In India too hypersonic cruise missiles are likely to be the first application of the HSTDV which is, of course, designed by the defence research organisation DRDO. ISRO on its part is working on reusable launchers but may take longer to be achieved.
It is believed that Russia and China lead in development of hypersonic missiles, with the US close behind and catching up fast. There are broadly two types of hypersonic missile systems under development, namely hypersonic cruise missiles which operate under power throughout their flight trajectory from around 100,000 feet, and hypersonic boost-glide weapons which go up to higher alternatives than the HSDTV, and then glide down without power using the additional height and gravity to give it necessary velocity instead. A third variant is the so-called Waverider technology which uses the vehicle’s own hypersonic shock wave to give it further lift. Several earlier variants were tested in the US. China is believed to have tested such a vehicle in 2018 and to be aggressively pursuing the DF-ZF (WU-14 variant in US terminology). All these variants are manoeuvrable unlike ballistic missiles which follow a predictable parabolic trajectory.
The advantage a hypersonic manoeuvrable missile gives is that tracking such a missile and hence countering it with anti-missile weapons is very difficult, and requires long-distance radars, space-based sensors and highly sophisticated tracking and fire control.
DRDO’s missile is likely to be a hypersonic cruise missile along the lines of the HSTDV.
BrahMos Aerospace, the Indo-Russian joint venture between DRDO and Russia’s NPO Mashinostroyenia, which has developed and produces the Brahmos supersonic cruise missiles that reach Mach 3 or more, is also working on a different hypersonic cruise missile called BrahMos-II. Few details are known about this missile which is expected to be tested next year or thereabouts, except that it is likely to have 450km range and a speed of Mach 7. The maximum range was earlier projected at 290 km in order to conform with the Missile Technology Control Regime (MTCR) which prohibits technology transfer related to missiles with range over 300 km to non-signatory countries. Now that India is also a signatory, the range is being extended. Russian naval destroyers are likely to be equipped with the BrahMos-II.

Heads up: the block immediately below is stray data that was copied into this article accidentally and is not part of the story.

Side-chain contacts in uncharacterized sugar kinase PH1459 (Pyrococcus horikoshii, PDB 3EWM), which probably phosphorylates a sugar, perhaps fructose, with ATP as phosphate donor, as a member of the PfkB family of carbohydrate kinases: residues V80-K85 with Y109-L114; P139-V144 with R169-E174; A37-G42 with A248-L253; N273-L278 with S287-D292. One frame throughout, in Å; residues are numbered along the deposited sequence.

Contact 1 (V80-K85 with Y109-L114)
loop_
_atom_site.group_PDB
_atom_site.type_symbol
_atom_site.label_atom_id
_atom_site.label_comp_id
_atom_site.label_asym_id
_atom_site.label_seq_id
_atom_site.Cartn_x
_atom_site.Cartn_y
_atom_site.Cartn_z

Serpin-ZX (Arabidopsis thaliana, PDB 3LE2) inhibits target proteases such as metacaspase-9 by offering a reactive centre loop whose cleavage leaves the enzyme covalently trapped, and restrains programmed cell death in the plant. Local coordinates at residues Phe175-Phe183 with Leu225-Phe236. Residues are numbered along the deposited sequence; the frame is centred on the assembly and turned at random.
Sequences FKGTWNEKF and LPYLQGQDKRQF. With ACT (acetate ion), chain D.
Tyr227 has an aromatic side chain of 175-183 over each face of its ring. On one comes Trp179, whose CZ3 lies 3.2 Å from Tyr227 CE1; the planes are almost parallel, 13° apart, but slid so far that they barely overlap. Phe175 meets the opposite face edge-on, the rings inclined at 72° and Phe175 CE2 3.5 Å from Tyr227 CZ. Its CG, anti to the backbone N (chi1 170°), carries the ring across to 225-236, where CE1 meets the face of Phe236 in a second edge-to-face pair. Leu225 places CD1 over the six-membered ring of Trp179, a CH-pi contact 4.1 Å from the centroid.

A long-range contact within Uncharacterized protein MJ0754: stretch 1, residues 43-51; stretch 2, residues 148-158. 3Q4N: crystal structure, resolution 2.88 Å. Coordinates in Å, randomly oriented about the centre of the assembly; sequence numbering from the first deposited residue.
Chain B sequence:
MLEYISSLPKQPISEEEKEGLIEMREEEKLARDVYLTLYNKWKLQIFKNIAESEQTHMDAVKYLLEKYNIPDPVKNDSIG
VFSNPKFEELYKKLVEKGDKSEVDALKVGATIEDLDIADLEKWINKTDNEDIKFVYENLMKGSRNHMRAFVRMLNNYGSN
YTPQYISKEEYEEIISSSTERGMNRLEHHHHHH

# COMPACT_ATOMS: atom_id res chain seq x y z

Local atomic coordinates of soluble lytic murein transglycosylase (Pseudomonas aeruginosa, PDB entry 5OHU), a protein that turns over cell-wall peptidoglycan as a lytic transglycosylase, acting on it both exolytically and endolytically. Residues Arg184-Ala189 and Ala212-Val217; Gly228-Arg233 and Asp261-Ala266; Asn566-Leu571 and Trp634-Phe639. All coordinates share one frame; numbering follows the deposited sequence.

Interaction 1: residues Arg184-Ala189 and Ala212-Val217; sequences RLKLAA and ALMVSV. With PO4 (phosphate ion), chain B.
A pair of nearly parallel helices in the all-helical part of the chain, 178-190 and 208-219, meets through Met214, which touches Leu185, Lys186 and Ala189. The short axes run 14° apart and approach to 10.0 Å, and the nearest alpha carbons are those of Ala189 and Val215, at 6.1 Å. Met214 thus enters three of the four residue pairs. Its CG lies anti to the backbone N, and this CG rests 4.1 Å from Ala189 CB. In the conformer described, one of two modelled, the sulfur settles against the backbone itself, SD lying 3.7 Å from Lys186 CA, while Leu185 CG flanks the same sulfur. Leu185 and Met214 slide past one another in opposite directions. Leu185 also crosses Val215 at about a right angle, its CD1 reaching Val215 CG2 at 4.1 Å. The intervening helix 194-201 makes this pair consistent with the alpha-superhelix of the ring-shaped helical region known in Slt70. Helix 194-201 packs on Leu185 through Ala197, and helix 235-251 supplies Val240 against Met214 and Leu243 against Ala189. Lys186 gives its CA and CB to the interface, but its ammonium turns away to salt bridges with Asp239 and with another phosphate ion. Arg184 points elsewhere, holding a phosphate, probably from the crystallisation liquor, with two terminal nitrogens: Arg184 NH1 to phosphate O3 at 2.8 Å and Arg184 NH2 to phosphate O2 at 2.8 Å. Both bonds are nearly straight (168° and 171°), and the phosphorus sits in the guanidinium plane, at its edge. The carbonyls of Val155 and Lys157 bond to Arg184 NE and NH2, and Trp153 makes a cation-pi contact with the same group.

A major problem with all hypersonic missile systems is that, at least for now, they are not governed by any effective international regulatory regime or treaty.
In 2019, the US backed out of the Intermediate-range Nuclear Forces (INF) Treaty which banned nuclear missiles with range of 500-5,500 km, having earlier abandoned the Anti-Ballistic Missile Treaty and expressed reluctance to ratify the Strategic Arms Reduction Treaty-II (START-II). The US has further installed Anti-Ballistic Missile shield batteries and medium range Tomahawk cruise missiles in Lithuania, Latvia, Estonia and Romania. Russia feels that these are threats of a decapitating first strike on Moscow and prevent a retaliatory strike, thus undermining the very rationale of the ABM Treaty. Russia has been objecting to the US positioning. Russia also responded by developing new generation missiles including advanced hypersonic missiles. Even though all countries with hypersonic missile capability have so far said they would not be nuclear armed, the possibility always remains. Therefore the threat of proliferation of hypersonic missiles is very real. What we are seeing is the start of a renewed, and possibly nuclear, arms race.
Troubling times lie ahead.